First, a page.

ConocoPhillips Net Rises 51%

Growth was driven by surging results in exploration and production and refining.
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Updated from 9:11 a.m. EST

ConocoPhillips'

(COP) - Get Report

fourth quarter earnings surged 51% from a year ago, driven by skyrocketing natural gas and crude prices.

Fourth-quarter earnings were $3.68 billion, or $2.61 a share, compared with $2.43 billion, or $1.72 a share, a year ago. On average, analysts surveyed by Thomson First Call were forecasting earnings of $2.62 a share in the latest quarter. Fourth-quarter revenue was $52.2 billion, compared to $40.1 billion a year ago.

Shares of ConocoPhillips erased their gains in morning trading and were recently falling 87 cents, or 1.3%, to $63.61 on lower crude prices.

In exploration and production, fourth-quarter earnings were $2.43 billion, up from $1.67 billion a year ago. The gain reflected higher crude and natural gas prices partially offset by lower values of British natural gas contracts, and higher depreciation and exploration costs.

High commodity prices are a blessing and a curse, driving up both profits and costs for contractors, drilling and rigs. Until crude prices drop, costs should continue climbing.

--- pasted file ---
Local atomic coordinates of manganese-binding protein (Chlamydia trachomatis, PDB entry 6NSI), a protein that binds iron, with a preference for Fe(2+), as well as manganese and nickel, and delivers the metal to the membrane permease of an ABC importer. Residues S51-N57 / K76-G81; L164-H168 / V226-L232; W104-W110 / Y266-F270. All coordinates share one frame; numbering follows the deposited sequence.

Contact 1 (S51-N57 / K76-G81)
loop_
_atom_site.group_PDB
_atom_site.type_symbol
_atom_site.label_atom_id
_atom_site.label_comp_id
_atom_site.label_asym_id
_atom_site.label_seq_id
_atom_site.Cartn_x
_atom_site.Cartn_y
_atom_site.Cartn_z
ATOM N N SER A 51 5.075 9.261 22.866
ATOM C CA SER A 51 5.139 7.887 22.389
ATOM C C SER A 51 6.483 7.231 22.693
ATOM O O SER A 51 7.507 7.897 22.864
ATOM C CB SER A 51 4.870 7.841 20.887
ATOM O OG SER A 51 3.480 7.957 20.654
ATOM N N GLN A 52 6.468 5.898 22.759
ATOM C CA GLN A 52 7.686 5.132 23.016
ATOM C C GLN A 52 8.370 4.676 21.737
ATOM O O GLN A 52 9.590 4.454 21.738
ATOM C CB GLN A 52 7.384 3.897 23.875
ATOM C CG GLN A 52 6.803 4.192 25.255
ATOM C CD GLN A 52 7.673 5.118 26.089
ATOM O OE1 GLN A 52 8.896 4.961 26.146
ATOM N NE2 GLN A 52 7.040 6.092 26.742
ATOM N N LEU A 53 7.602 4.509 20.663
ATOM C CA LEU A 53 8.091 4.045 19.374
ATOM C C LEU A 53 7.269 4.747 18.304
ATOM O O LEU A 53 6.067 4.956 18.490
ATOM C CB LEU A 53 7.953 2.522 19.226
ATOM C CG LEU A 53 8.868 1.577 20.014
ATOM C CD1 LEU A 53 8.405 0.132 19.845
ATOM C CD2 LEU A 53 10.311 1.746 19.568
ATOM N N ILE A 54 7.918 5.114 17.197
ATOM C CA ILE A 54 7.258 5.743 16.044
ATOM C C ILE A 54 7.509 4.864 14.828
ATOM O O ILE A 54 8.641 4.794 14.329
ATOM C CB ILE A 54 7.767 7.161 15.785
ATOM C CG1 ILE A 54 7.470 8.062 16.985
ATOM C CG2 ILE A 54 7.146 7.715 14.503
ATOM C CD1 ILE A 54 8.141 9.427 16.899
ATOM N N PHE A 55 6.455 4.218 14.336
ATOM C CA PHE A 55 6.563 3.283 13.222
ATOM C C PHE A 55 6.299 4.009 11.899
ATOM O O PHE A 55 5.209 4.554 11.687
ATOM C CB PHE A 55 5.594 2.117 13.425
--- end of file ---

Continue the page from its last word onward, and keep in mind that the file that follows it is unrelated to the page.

"We are seeing quite a bit of pressure on the cost side from marketing and production," said Jim Mulva, ConocoPhillips' chairman and chief executive officer, in a conference call Wednesday.

Still, skyrocketing profits helped Conoco to buy natural-gas producer

Burlington Resources

(BR) - Get Report

for $35.6 billion last month. Conoco CEO Jim Mulva said at the time that he expects natural gas prices to remain above $7 to $8 per million British thermal units over the next three years. Natural gas hit an all-time high of $15.78 on Dec. 13, but has since settled below $9.

Fourth-quarter exploration and production income was 6% higher than the previous period because of higher natural gas prices and volumes. The increase was offset by lower crude prices and higher exploration and depreciation expenses.

Income from continuing operations in refining and marketing jumped to $1.06 billion from $753 million a year ago, but was down 24% from the third quarter. Refining margins fell from the third quarter because hurricane damage kept costs high and production low.

The amount of crude processed at refineries worldwide fell to 88% from 95% in the third quarter. The company's Alliance refinery in Belle Chasse, La., has restored partial operations and should return to full operation by the end of March. The 257,000-barrel-per-day refinery was closed after gulf hurricanes damaged oil platforms, pipelines and refineries in August.

Conoco's quarterly production of 1.9 million barrels per day was relatively flat compared to the same period last year.